Editor's note: This story has been edited to include a statement from the Comanche chairman that was released three days after publication.
The leaders of the Osage and Comanche nations appeared to be singing a different tune about gaming compacts in communications with previous governor Mary Fallin’s office.
Public records obtained through the Oklahoma Open Records Act show Osage Principal Chief Geoffrey Standing Bear and Comanche Chairman William Nelson wrote to Fallin in November 2016 and February 2017, respectively, seeking negotiations for new gaming compacts between the State of Oklahoma and tribal governments.
In their letters, the tribal leaders said current gaming compacts expire at the end of 2019, which is a different position than they have taken in an ongoing dispute with current Gov. Kevin Stitt.
The current issue arose when Stitt announced this summer that he believes the compacts expire on Jan. 1, 2020, and that “exclusivity” fees paid by the tribes should be raised. Nearly three dozen tribes, including the Osage and Comanche, signed a resolution in late August stating they believe that the gaming compacts with the state, in place for 15 years, automatically renew, and called on Stitt to acknowledge as much as a “necessary step” before they would renegotiate terms.
But two to three years ago, it was the Osage and Comanche leaders seeking renegotiations of the gaming compacts they both called “dated.”
“As you know, the current gaming compacts expire at the end of 2019,” Standing Bear wrote to Fallin on Nov. 15, 2016. “This compact has historically been a great benefit to both the State and Tribal governments. However, the current compact is dated and is not suitable for the current and future business environment of gaming in Oklahoma. I believe it is time to initiate negotiations to jointly endeavor to create a new compact document that will move our respective governments forward for the next decade and beyond.”
And Nelson wrote this to Fallin on Feb. 6, 2017: “As you know, the current gaming compacts expire at the end of 2019. This time period is only (22) months away. ... Logic tells us the current compact is dated and is not conducive for current and future business environments of gaming in Oklahoma. I believe it’s time to initiate negotiations to create a new compact document that will move our respective governments forward for years to come. It’s the hope of the Comanche nation that negotiations can be established and we both collectively come to a mutual agreement that benefits all of our citizens.”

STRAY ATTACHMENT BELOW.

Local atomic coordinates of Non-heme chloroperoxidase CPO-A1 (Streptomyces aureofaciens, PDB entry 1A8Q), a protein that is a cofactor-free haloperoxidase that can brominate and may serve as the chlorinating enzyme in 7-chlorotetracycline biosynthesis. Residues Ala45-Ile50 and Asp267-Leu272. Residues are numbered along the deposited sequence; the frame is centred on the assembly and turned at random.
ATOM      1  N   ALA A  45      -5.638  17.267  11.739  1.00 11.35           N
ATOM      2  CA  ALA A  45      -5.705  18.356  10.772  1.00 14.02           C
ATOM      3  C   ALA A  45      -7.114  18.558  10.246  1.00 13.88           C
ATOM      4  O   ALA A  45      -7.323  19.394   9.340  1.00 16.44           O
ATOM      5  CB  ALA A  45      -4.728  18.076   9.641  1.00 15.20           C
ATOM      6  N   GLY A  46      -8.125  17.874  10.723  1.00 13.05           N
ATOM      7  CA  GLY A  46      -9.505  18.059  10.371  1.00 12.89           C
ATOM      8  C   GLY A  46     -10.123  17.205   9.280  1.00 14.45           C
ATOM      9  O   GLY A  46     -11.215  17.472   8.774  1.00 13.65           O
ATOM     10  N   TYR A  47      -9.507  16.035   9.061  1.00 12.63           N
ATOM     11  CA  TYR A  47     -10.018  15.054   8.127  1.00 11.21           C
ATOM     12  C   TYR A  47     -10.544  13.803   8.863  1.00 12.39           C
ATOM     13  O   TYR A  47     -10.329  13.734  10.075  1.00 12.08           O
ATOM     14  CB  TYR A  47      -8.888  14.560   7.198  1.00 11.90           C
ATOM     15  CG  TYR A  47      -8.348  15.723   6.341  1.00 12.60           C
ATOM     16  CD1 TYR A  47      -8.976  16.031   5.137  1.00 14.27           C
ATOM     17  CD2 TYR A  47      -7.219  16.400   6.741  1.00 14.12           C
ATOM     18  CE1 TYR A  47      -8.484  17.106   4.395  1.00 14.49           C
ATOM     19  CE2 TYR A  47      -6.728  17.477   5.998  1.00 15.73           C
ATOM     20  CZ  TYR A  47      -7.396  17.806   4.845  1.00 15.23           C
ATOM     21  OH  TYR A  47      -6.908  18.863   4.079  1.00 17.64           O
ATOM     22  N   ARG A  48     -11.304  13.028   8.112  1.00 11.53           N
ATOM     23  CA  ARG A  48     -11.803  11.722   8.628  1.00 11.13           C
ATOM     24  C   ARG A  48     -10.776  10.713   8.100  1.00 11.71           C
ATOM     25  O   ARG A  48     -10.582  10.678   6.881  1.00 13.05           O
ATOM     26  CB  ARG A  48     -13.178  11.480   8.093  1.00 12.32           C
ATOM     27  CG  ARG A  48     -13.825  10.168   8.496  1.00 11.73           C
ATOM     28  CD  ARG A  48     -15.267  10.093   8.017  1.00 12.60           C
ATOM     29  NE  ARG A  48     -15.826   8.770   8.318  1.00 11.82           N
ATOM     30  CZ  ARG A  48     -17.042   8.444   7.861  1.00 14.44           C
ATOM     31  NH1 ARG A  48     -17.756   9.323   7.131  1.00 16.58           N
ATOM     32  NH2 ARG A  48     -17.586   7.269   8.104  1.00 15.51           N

The leaders of both tribes were asked to comment on the apparent change in position.
Speaking on behalf of Osage Chief Standing Bear, Tulsa attorney Dean Luthey said the current gaming compacts include a provision for automatic renewal on Jan. 1, 2020, which the Osage Nation believes will be met so that the current compacts won’t actually expire.
“If certain circumstances or conditions exist, there is automatic renewal. The continuing licensing of certain horsetracks to provide electronic gaming ... They’ve (the Oklahoma Horse Racing Commission) issued licenses and regulations for that type of activity. That is the state action that satisfies the renewal conditions,” Luthey said.
Asked to clarify further, Luthey said the automatic renewal of the tribal gaming compacts hinges on the final approval of renewed electronic gaming licenses for certain horsetracks by the state Horse Racing Commission.
“There are existing licenses (for electronic gaming at those horsetracks) in place. We expect renewal licenses to be delivered and in place effective the first of the year,” Luthey said. “We expect those licenses to be renewed given the most recent action by the horse racing commission. If there is not, the compact automatic renewal condition appears to not be operative.”
Nelson, chairman of the Comanche Business Committee, said: "The Comanche Nation’s 2017 letter requesting good-faith negotiations should not be conflated as any sort of agreement with the State’s incorrect legal position that the compacts do not automatically renew at the end of the year. In fact, the Nation unequivocally believes the compacts automatically renew at the end of the year. ...
"Any future negotiations between the Governor and tribes ought to be conducted through good-faith government-to-government negotiations, and not saber rattling and legal wrangling through legal threats and adversarial processes,” the Comanche official wrote in a statement.
Public records reveal only the United Keetoowah Band of Cherokee Indians, which hasn’t had a gaming facility since 2013, has agreed with Stitt’s position that the current gaming compacts expire at the end of 2019. That message came in a letter dated Aug. 19 from Klint Cowan, attorney general of the Keetoowah Band. Stitt’s office was asked to comment on the apparent contradiction in positions by the Osage and Comanche leaders, but instead only responded to the governor’s current outlook on the overall issue of renegotiating.
Stitt’s communications director, Baylee Lakey, told the Tulsa World, “The governor appreciates the ongoing dialogue with various Oklahoma tribes and is hopeful that we can come to an agreement on the compacts that is a win-win for both the tribes and all four million Oklahomans.”
Staff writer Barbara Hoberock contributed to this report
OKLAHOMA CITY (AP) — Oklahoma's attorney general has agreed to pay a Michigan law firm up to $250,000 to help represent the state in negotiations with Oklahoma-based Native American tribes over compacts that allow gambling.